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This particular piece is what we would describe as being a “decorator piece”; meaning that it is not in completely original and historically intact condition but that it still looks beautiful with lots of authentic character and appeal. One of the original tin corner plates at the upper right has been replaced with a panel of newer tin. It also appears as if the original glass central panel was also replaced. Three of the four reverse-painted glass panels have cracks in them, the top, bottom and right, but they are all stable in their channels. One tin corner panel has been replaced.

This can be considered as being an opportunity to acquire a great-looking historic piece at a mere fraction of what the price would be if the piece were completely original and intact which would easily be two to three times higher in our estimation, $3,300-$4,800. The frame is in good “restored” condition overall, especially considering its 120-or-so years of age and use. There is also a fair amount of rust in evidence. It also appears as if the top pediment and the four tin corners have been painted a silver color which could be removed if desired. We have seen this sort of metallic painting in silver and gold pigments occur regularly as a decorative device at various New Mexico Indian Pueblos.

The tin frame measures an impressive 19 1/2” in height and is 16 1/2” in width. Even though it is taller than it is wide, it has a horizontal orientation visually which is uncommon in larger-sized historic New Mexico tinworks.

The handsome, turn-of-the-century black and white religious print inside the retablo is entitled “Christ raising

the son of the widow of Nain”.

This is a visually powerful piece of historic New Mexico folk art and devotional art at what we believe to be an extremely reasonable price. A whole lot of artistic “bang”, so to speak, for not too much buck.

Price $1,650 plus any applicable shipping


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The altar of the church at Isleta Pueblo, c. 1899. Note the multitude of Isleta tin retablos on the wall.

Charles Fletcher Lummis photo source and © "Lummis in the Pueblos", by Patrick and Betsy Houlihan, Northland Press, 1986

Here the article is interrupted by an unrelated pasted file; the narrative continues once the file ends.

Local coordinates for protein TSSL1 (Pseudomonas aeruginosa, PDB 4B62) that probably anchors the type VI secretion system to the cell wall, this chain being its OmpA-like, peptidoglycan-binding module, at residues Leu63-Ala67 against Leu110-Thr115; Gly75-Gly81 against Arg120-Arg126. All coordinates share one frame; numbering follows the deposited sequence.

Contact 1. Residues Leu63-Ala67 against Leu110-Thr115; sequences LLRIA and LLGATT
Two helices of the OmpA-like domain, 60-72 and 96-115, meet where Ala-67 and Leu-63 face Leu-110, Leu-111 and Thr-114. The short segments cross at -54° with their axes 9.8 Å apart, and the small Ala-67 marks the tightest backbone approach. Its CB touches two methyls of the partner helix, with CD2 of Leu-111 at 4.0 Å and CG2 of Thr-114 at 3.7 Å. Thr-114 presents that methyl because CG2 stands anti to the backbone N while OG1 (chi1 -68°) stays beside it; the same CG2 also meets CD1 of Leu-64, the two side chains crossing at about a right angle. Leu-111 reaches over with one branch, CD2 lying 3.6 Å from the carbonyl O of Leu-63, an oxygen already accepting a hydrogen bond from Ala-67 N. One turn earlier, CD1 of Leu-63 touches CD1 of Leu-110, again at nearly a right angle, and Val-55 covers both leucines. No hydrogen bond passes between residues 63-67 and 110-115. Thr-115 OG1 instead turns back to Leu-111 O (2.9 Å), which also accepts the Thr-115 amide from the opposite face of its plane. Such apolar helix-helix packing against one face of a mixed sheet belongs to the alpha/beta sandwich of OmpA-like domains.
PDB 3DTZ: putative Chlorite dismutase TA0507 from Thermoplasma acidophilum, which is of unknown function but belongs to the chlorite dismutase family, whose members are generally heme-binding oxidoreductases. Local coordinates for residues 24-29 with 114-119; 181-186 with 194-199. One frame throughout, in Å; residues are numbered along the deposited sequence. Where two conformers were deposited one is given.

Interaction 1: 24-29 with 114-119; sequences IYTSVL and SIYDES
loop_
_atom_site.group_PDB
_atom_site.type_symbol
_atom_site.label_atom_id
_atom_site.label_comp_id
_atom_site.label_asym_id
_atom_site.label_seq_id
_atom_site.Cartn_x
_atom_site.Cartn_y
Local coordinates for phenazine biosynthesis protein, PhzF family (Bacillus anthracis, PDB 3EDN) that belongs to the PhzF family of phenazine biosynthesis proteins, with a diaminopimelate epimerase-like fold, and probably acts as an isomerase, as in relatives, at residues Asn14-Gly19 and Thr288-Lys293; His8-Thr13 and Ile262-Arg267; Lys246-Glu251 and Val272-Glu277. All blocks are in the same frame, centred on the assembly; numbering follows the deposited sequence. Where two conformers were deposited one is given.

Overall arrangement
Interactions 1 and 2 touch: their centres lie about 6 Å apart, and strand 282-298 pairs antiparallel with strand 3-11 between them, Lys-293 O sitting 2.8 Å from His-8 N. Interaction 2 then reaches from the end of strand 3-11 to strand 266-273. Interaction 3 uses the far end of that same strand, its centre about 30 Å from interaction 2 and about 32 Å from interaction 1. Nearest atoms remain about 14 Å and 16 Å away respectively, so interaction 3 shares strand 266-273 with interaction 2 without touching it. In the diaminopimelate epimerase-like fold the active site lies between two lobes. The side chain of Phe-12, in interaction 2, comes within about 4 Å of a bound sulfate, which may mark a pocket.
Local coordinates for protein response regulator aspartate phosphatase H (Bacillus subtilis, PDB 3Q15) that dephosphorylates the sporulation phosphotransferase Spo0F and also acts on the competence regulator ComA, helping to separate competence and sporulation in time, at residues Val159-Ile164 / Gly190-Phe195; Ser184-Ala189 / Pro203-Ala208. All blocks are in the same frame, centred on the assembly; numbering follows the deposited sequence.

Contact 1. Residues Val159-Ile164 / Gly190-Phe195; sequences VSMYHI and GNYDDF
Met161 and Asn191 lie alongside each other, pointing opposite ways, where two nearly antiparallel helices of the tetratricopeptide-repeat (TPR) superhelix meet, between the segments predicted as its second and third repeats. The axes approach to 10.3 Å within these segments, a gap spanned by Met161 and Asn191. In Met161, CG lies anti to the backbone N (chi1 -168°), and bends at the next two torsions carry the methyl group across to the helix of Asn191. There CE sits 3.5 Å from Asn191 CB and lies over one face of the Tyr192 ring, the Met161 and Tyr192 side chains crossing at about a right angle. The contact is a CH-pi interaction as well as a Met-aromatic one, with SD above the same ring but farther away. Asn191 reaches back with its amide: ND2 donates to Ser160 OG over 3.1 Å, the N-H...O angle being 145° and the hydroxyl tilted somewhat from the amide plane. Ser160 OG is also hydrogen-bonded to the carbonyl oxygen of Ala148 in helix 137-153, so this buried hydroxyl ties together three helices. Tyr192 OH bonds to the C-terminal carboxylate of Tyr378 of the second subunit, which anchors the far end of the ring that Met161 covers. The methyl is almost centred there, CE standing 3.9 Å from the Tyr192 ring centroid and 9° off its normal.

A large New Mexico tin and reverse-painted glass

frame made by the Isleta Tin Workshop, c.1900

New Mexico has a unique and ancient cross-cultural history, combining influences from its original Native

American inhabitants, the Spanish conquistadors and colonists and lastly the much later arrival of the Americans. Naturally, this history was not all sweetness and light, but it had many bright and interesting spots among the best of which was seen in the development of various artistic traditions. These historic New Mexico tinwork frames or retablos are excellent examples of this cross-cultural influence; they combine a centuries-old tradition of making Hispanic devotional art with the more commonplace material of commercial American tin lard cans which were first transported here from back east when New Mexico was essentially a foreign country, on wagon trains over the Old Santa Fe Trail and were then eventually salvaged and re-purposed as “found materials” into devotional tin retablos, replacing the older, painstakingly hand-carved and painted wooden retablos for Catholic New Mexico families and churches.

This particular tin and glass retablo is most beautifully designed and decorated in the characteristic style of

the “Isleta Tin Workshop”, so named for its location near the Pueblo of Isleta, a few miles south of Albuquerque.

The two sides and the top and bottom of the retablo all have beautifully hand-rendered panels of reverse-painted glass in an extremely attractive blueish-green, white and red palette. The overall effect here is richly ornate and marvelously complex, a testament to how beautifully made a folk art object can be with such humble materials as salvaged tin cans, glass, a paper print and house paint. It speaks volumes to the devotion and dedication of its unknown maker in suffusing it with such religious meaning and strength.